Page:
Cape Malay Boeber is a creamy and delicious milky dessert type beverage thickened with sago and vermicelli.
Our Cape Malay Boeber recipe is flavored with browned butter, cinnamon and cardamom; sweetened with condensed milk and finished with rose water and flaked almonds.
Unlike Cape Malay sago pudding recipes, Boeber does not contain eggs and is not baked in the oven. Boeber is nothing like a South African Melkkos recipe and is not cooked in the style of bechamel sauce. It can be very liquid when hot but does thicken significantly from the vermicelli and sago when it cools.
In our home there were two things we always had to have for breaking the fast at the time of iftar; soup and / or Boeber. As a child I must admit I was not very fond of the meat and vegetable soup that my father loved, so my mother always made Boeber for iftar too.
I can say without a shadow of a doubt that my mother’s recipe for Cape Malay Boeber is the best I have ever eaten. The difference between hers and others I have tasted is the browned butter that gives it a rich and nutty flavor.
Although my mother had standard quantities of milk to vermicelli and sago, I had not seen her make it in many years and have developed my own recipe based on her list of ingredients. From my earliest memory my mother showed me how to make Boeber with sweetened condensed milk instead of sugar. The condensed milk gives a softer sweetness and makes it more creamy than if you only added granulated sugar.
The smell when the Boeber is cooking will perfume the home with the most delightful fragrance. As I came into the kitchen and smelled the it cooking my first thought was, ‘it smells like my mother’s kitchen’. May Allah have mercy on her soul and those who have left this life, and grant them the highest paradise.
Origins of Cape Malay Boeber
I had never heard of anything named similarly but our ancestry always made me wonder if there was something out there I was yet to discover. You can read more about my Cape Malay DNA Ethnicity estimate to see just how much of a mongrel I am 🙂
One night I was re-watching an episode of John Tirode’s Malaysian Adventure, and heard his Malaysian guide for the day mention a dish they always had at iftar called Bubur Lemak. It turned out to be a porridge of rice, meat and spices eaten at iftar. Further research brought me to a dessert dish called Bubur Cha Cha in which the Malays use coconut milk and sago!
It is customary during Ramadan that the 15th iftar is commemorated with the making of boeber by all the Cape Malay households and it became known over the generations as ‘Boeber Night’.
I must admit that as a child I found it weird, because we had boeber served on most nights at iftar. However, on Boeber night my mother would send a jug of boeber to our neighbours in addition to the normal sweet or savoury snack plate. The boeber can be eaten cold as a dessert, or hot as a beverage.
In Dubai I was introduced to an Indian vermicelli and milk dessert referred to as Seviyan Kheer (vermicelli kheer) and the similar Semiya Payasam from South India. Both looked like Cape Malay Boeber but tasted nothing like it and I found them too sweet and not very flavorful.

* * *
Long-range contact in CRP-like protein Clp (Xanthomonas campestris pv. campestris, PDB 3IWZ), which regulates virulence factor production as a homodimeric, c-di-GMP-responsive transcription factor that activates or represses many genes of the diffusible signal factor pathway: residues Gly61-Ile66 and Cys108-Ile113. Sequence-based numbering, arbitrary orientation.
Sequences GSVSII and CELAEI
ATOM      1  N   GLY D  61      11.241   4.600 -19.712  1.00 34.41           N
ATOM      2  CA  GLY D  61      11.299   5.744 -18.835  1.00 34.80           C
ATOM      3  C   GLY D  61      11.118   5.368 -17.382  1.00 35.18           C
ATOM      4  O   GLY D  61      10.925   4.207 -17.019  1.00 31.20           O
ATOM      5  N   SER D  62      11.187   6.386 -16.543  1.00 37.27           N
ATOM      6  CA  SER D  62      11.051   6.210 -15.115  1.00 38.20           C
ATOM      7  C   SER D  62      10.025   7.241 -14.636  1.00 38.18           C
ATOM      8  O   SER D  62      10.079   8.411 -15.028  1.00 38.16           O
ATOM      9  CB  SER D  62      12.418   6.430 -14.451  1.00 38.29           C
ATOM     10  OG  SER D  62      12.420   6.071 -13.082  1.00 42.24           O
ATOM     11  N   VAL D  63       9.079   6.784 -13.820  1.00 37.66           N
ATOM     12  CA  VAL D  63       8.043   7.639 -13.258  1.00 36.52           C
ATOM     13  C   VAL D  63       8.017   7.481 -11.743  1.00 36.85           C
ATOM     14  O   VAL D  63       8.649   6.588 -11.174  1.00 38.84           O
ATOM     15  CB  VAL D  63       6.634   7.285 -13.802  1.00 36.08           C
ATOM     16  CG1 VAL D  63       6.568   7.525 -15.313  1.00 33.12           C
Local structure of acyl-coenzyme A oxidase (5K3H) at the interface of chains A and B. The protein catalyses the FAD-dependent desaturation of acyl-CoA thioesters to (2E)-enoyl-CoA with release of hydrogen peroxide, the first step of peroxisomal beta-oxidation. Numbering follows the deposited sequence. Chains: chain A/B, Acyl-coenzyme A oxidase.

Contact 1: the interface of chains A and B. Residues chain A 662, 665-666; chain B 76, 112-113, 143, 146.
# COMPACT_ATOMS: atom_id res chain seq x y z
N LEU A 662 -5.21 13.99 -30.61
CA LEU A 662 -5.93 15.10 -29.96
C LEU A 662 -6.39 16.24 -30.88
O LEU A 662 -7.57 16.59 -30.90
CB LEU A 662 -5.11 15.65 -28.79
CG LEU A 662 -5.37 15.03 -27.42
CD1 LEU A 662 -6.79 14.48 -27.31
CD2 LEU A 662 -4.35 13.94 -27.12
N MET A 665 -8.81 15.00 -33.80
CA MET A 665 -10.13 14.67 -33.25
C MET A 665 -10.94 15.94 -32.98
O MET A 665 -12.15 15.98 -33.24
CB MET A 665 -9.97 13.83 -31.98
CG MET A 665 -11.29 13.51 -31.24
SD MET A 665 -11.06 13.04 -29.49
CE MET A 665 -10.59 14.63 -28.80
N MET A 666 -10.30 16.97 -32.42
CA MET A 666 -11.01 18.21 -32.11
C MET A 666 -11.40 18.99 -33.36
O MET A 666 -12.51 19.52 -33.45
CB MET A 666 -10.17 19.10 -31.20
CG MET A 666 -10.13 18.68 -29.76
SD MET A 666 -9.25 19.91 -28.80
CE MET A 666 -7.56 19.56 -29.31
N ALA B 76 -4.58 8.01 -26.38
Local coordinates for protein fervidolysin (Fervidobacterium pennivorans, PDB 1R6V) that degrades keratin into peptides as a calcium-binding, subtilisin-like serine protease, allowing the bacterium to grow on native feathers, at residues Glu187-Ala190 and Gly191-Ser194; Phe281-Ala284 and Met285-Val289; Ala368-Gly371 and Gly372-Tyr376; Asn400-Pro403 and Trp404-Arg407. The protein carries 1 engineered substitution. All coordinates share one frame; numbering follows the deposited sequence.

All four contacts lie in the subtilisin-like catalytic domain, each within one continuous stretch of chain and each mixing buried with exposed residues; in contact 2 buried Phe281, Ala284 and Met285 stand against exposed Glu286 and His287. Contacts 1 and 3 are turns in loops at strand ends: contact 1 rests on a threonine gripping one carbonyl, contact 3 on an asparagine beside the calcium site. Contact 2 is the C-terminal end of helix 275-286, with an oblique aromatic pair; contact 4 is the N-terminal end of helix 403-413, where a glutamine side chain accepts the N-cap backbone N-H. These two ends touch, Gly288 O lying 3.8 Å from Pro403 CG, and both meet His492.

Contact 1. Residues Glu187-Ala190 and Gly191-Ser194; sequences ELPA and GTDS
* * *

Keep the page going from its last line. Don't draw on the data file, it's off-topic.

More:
Top tips for making Cape Malay Boeber with condensed milk
- Soak the sago in cold water for at least 30 minutes before it must be added to the boeber. Pour off the excess water before adding it to the boeber.
- Add the cinnamon sticks and cardamom pods to the butter as the frying will release the essential oils and aromas.
- Allow the butter to brown while stirring the vermicelli, but take care that it does not burn.
- After adding the milk, the pot requires slow simmering and occasional stirring to ensure that the milk doesn’t catch and burn on the bottom. I use a flat edged wooden spoon to stir and prevent the bottom catching.
- As it simmers and thickens a skin will form on the top… do not strain or remove it. Stir it into the bubbling liquid and it will make it creamier and more luscious.
- When reheating, don’t add milk immediately because it will become looser as it heats up. If it still looks too thick then add milk and allow to come to the boil before serving.
What to eat with Boeber
- Daltjies spinach and corn fritters
- Cape Malay Pancakes with coconut filling
- Sweet corn and polenta fritters
- Crispy zuchini fritters
- 50 grams butter
- 80 grams fine vermicelli (approximately 500 ml or 2 cups)
- 80 ml sago pearls (approximately 1/3 cup)
- 5 pieces cinnamon (approximately half of a small quill)
- 5 green cardamom pods (bash open)
- 2 litres milk
- 395 grams condensed milk (approximately 1 can)
- 125 ml water
- 1 teaspoon rose water
- 125 ml almond flakes (toasted )
- Rinse the sago, cover with water and allow to soak for 20 minutes.
- On a low heat, melt the butter in a pot and add the vermicelli.
- Add the cinnamon and cardamom pods and ensure that it fries a little in the butter as this releases the essential oils.
- Allow the butter to brown while stirring the vermicelli, but do not allow it to burn. This should not be longer than 5 minutes.
- When you can smell the brown butter and the vermicelli is golden, add the milk.
- Increase the heat to medium and allow the milk to come to a slow simmer.
- Stir regularly to ensure that the milk does not burn on the bottom of the pot.
- After simmering for 20 minutes add the sago.
- Allow the boeber to simmer on low heat until the sago pearls are completely clear and cooked. This may take 15-20 minutes.
- Add the condensed milk and fill the empty can halfway with hot water and add to the boeber.
- Stir thoroughly and simmer for five minutes more for the flavors to combine.
- Add 1 teaspoon rose water and stir to combine.
- Serve topped with toasted flaked almonds.
Nutritional information for the recipe is an approximation and varies according to the ingredients and products used.
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This recipe was first published on 22/06/2015 has since been updated.